The few dozen ads, a small sampling of the roughly 3,000 Russia-connected ones that Facebook has identified and turned over to Congress, were released amid two consecutive days of tough and sometimes caustic questioning by House and Senate lawmakers about why social media giants hadn’t done more to combat Russian interference on their sites.

The ads underscore how foreign agents sought to sow confusion, anger and discord among Americans through messages on hot-button topics. U.S. intelligence services say the Russian use of social media was part of a broad effort to sway the 2016 presidential election in favor of Trump. Special counsel Robert Mueller is investigating whether the Kremlin worked with the Trump campaign to influence voters.

Many of the ads show careful targeting, with messages geared toward particular audiences. One ad, aimed at those with an interest in civil rights and their leaders, highlights a man who claims to be Bill Clinton’s illegitimate son. Another video parodying Trump was targeted at blacks who also are interested in BlackNews.com, HuffPost Politics or HuffPost Black Voices.

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Hollywood sex accusations now levied at Ratner, Hoffman

NEW YORK (AP) — Hollywood’s widening sexual harassment crisis has ensnared a prominent film director after six women — including actress Olivia Munn — accused Brett Ratner of sexual misconduct in a Los Angeles Times report on Wednesday.

Playboy Enterprises quickly distanced itself from Ratner as his attorney denied the allegations. Late Wednesday, Ratner announced he would step away from work with Warner Bros. for an unspecified amount of time.

The reverberations also reached back 32 years as Oscar-winner Dustin Hoffman came forward to apologize for allegedly sexually harassing a 17-year-old intern in 1985.

Writer Anna Graham Hunter alleged in a Wednesday column in The Hollywood Reporter that the now 80-year-old actor groped her on the set of TV movie “Death of a Salesman” and “talked about sex to me and in front of me.”

Hoffman issued a statement Wednesday, apologizing for “anything I might have done could have put her in an uncomfortable situation. I am sorry. It is not reflective of who I am.”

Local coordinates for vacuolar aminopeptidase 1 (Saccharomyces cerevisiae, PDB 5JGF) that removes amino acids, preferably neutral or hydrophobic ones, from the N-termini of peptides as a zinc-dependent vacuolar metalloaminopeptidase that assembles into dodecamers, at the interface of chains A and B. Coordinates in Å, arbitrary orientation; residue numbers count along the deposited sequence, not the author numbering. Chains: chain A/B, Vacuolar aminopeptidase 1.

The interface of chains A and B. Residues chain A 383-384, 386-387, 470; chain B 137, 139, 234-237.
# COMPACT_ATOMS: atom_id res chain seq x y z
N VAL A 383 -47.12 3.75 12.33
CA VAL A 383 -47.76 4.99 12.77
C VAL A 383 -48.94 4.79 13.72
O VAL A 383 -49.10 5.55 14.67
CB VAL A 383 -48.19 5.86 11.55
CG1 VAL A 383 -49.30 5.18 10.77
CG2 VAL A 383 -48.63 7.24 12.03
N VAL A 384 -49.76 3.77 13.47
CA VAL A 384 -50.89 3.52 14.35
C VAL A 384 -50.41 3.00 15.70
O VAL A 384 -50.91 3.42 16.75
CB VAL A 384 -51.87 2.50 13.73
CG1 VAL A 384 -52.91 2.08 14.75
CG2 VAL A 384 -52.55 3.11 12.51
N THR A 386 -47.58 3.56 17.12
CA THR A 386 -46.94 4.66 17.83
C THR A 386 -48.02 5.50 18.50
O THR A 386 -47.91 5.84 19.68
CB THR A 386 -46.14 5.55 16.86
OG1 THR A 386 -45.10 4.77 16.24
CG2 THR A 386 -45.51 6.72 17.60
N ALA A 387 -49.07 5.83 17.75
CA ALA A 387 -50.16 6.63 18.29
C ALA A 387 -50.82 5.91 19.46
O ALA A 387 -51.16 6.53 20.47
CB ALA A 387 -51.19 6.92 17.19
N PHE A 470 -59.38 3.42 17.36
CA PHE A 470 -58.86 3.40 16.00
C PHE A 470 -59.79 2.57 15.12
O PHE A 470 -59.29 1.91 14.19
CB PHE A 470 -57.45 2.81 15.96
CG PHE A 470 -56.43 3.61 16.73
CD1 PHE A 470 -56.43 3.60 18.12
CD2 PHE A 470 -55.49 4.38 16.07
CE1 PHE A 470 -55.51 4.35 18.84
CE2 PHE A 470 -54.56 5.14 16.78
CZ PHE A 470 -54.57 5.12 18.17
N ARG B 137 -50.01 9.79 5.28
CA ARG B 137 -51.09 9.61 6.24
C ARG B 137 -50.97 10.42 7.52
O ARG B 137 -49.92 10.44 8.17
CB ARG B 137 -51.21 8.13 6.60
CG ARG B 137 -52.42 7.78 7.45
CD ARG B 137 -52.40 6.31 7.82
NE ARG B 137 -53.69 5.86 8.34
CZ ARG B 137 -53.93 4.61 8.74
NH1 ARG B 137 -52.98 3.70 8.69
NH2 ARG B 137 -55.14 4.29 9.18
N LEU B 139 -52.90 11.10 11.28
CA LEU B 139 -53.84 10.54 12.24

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House GOP’s evolving tax bill leaves retirement plan intact

WASHINGTON (AP) — House Republicans would leave intact current tax rules on retirement accounts popular with middle class Americans and maintain a top income tax rate for million-dollar earners as negotiators scrambled to finalize the first major overhaul in three decades.

The legislation is a long-standing goal for Capitol Hill Republicans who see a once-in-a-generation opportunity to clean up an inefficient, loophole-cluttered tax code. But there is lingering opposition from northeastern Republicans fearful of losing a cherished deduction for state and local taxes and anxiety among other rank-and-file lawmakers over emerging details.

Senior GOP lawmakers confirmed the decision to retain existing rules on 401(k) accounts, which came after assurances from President Donald Trump that they would not be changed. Ways and Means Committee Chairman Kevin Brady, R-Texas, had hoped to reduce 401(k) contribution limits, in part to generate new tax revenues in the near term to finance the cuts to income tax rates.

Another lawmaker cautioned that the decision might still change. The lawmakers required anonymity because the tax panel is trying to keep its deliberations secret until the tax measure is released Thursday.

Brady said the panel hoped to meet Trump’s goal of a cut in the top corporate tax rate from 35 percent to 20 percent but allowed that the change would not be permanent because of arcane Senate rules. Republicans and Trump argue sharply cutting tax rates for businesses improves U.S. economic competitiveness.